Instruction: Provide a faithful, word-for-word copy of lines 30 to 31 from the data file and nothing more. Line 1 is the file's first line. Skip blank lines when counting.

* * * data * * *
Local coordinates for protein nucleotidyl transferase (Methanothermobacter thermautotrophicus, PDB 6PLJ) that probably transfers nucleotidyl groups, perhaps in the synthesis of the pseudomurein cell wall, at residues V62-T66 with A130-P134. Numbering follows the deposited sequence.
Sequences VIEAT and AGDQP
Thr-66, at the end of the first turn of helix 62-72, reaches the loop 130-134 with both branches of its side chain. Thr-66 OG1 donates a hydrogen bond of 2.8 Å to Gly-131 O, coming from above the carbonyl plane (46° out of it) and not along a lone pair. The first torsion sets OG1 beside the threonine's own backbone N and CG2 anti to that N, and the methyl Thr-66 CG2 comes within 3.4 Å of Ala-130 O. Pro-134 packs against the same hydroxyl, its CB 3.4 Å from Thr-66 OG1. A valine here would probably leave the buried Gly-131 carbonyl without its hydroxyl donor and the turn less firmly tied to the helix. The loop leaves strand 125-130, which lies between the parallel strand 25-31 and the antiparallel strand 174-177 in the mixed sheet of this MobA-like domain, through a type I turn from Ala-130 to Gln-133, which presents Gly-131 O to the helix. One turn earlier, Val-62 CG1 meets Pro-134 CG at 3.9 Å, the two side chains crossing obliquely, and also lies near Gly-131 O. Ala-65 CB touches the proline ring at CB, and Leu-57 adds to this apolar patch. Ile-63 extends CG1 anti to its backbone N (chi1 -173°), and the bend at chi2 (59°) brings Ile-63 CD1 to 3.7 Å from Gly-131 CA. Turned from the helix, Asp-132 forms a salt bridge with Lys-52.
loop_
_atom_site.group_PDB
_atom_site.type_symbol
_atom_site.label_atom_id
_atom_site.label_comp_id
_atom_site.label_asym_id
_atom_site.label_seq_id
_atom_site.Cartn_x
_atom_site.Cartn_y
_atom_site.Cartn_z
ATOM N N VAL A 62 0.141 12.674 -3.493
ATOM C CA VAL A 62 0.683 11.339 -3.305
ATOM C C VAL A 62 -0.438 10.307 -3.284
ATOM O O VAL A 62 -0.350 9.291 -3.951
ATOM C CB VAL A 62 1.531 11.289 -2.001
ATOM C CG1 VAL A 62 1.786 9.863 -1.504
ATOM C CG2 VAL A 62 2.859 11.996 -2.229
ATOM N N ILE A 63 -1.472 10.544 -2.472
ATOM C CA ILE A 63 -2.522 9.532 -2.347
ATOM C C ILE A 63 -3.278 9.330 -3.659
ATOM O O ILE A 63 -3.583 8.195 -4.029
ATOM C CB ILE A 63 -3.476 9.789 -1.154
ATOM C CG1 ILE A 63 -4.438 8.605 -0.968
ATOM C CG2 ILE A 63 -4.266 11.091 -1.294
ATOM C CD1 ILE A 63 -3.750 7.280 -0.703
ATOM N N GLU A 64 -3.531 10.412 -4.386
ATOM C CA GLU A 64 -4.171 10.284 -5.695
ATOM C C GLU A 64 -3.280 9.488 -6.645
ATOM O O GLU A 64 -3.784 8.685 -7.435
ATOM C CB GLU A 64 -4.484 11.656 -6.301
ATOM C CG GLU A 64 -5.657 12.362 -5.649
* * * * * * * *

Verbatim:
ATOM C CA GLU A 64 -4.171 10.284 -5.695
ATOM C C GLU A 64 -3.280 9.488 -6.645